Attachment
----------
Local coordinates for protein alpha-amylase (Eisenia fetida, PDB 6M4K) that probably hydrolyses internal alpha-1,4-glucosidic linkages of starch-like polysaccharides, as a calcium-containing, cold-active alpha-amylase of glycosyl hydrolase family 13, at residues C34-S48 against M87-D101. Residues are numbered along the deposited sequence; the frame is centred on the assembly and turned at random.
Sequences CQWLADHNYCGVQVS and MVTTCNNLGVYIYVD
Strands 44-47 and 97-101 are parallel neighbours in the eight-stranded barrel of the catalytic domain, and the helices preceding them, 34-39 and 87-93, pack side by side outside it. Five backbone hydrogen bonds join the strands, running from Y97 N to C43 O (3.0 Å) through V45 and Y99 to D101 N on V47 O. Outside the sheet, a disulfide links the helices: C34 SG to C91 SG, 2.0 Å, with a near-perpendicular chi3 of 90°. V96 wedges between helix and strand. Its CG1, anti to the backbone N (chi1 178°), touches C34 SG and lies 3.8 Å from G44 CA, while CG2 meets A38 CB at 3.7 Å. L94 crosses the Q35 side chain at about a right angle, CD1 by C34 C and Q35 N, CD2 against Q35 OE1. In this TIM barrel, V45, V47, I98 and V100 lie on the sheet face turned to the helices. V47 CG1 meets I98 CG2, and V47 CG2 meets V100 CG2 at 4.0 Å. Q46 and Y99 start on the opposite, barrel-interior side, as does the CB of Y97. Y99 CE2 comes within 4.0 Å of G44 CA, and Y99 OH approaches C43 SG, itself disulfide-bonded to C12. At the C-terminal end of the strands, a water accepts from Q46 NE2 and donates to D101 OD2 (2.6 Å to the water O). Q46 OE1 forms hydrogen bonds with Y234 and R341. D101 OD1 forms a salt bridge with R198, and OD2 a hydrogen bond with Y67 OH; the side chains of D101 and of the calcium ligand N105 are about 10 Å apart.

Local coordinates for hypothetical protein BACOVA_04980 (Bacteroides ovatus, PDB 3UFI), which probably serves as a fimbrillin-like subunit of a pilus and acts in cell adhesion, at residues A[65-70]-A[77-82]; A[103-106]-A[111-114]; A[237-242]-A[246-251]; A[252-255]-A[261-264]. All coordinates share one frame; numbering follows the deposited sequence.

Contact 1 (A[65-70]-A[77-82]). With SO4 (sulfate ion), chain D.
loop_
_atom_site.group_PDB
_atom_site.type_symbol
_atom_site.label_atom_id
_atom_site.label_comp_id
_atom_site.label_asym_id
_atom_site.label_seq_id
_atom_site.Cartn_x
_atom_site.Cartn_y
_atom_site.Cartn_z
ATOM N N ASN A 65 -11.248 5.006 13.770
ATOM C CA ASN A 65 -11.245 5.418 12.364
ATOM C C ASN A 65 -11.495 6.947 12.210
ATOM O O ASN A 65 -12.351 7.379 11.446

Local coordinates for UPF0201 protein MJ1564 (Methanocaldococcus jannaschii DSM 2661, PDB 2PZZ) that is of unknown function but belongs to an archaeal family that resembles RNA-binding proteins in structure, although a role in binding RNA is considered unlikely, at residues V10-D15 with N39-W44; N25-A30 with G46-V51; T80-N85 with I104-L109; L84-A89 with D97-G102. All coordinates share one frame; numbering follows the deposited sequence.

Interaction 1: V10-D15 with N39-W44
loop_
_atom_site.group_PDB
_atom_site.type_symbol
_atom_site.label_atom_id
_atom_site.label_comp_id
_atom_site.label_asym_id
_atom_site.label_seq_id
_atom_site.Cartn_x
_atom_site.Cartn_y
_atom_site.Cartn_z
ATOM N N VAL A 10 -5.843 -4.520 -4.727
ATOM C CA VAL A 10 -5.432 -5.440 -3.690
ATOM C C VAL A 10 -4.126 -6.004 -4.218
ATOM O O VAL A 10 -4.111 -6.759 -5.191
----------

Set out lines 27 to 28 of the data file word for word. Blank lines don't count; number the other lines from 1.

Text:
_atom_site.label_asym_id
_atom_site.label_seq_id